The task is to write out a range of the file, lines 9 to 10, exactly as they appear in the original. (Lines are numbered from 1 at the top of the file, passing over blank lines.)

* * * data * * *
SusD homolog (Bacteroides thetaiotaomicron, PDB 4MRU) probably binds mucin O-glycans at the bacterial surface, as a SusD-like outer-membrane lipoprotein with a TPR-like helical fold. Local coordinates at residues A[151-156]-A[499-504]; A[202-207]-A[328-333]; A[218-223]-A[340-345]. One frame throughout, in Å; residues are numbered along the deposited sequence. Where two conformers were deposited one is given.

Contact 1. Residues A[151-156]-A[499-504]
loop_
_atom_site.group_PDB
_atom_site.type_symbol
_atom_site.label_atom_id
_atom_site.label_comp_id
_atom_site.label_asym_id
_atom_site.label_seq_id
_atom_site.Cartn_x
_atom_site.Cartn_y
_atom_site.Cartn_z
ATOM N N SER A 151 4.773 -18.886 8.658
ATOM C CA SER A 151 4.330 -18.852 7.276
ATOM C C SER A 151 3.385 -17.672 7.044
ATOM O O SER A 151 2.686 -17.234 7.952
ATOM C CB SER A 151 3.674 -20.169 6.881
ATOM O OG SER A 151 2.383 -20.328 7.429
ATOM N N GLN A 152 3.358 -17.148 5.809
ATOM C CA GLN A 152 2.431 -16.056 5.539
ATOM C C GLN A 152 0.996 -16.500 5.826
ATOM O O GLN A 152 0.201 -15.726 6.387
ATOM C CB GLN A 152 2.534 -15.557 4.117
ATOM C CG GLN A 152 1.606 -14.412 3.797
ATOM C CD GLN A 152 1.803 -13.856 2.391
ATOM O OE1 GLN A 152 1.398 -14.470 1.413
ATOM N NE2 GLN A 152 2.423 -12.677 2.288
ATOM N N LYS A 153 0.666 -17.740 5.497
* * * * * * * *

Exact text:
_atom_site.label_seq_id
_atom_site.Cartn_x